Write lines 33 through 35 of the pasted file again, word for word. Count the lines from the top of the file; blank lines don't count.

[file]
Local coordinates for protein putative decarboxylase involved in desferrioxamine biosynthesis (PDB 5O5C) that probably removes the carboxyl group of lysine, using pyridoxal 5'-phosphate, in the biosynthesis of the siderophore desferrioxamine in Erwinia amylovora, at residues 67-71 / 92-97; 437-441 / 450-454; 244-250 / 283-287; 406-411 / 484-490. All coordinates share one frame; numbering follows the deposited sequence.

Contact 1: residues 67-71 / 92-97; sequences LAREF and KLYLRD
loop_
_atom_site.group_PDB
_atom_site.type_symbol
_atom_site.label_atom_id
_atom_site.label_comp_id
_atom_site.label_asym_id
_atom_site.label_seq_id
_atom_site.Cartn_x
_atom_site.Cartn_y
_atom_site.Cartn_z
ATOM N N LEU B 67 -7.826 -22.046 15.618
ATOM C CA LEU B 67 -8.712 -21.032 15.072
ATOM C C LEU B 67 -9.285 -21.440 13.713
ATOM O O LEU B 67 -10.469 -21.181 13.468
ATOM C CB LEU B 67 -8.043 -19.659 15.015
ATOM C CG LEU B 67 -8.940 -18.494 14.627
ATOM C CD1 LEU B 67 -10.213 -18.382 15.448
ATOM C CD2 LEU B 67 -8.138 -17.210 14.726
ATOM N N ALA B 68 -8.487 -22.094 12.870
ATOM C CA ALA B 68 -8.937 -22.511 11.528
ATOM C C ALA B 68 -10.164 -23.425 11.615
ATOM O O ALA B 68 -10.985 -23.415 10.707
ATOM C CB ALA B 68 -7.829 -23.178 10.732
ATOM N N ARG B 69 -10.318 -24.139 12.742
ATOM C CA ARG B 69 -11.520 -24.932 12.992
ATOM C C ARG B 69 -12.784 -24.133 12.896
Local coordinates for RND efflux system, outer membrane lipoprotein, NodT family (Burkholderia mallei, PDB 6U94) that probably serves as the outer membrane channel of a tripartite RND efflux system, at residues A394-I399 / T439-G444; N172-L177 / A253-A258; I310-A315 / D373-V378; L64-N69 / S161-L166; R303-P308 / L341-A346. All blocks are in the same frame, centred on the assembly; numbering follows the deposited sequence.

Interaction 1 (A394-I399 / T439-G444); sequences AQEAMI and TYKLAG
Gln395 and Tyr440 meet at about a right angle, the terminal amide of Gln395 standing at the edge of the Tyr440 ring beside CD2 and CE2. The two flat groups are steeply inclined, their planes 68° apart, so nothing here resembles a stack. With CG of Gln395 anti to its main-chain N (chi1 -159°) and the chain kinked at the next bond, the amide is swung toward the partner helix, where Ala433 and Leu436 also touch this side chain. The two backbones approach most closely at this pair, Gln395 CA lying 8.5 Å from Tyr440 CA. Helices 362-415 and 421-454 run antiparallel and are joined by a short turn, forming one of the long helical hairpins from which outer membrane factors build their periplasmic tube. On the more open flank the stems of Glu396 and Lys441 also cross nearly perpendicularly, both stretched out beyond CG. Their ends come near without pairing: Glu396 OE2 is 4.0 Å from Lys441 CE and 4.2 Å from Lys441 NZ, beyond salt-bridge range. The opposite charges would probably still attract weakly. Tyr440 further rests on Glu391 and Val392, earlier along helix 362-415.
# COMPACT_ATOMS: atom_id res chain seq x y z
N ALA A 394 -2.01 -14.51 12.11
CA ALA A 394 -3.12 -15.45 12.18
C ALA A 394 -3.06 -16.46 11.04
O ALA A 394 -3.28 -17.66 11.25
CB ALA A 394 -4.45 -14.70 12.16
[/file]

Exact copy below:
N ALA A 394 -2.01 -14.51 12.11
CA ALA A 394 -3.12 -15.45 12.18
C ALA A 394 -3.06 -16.46 11.04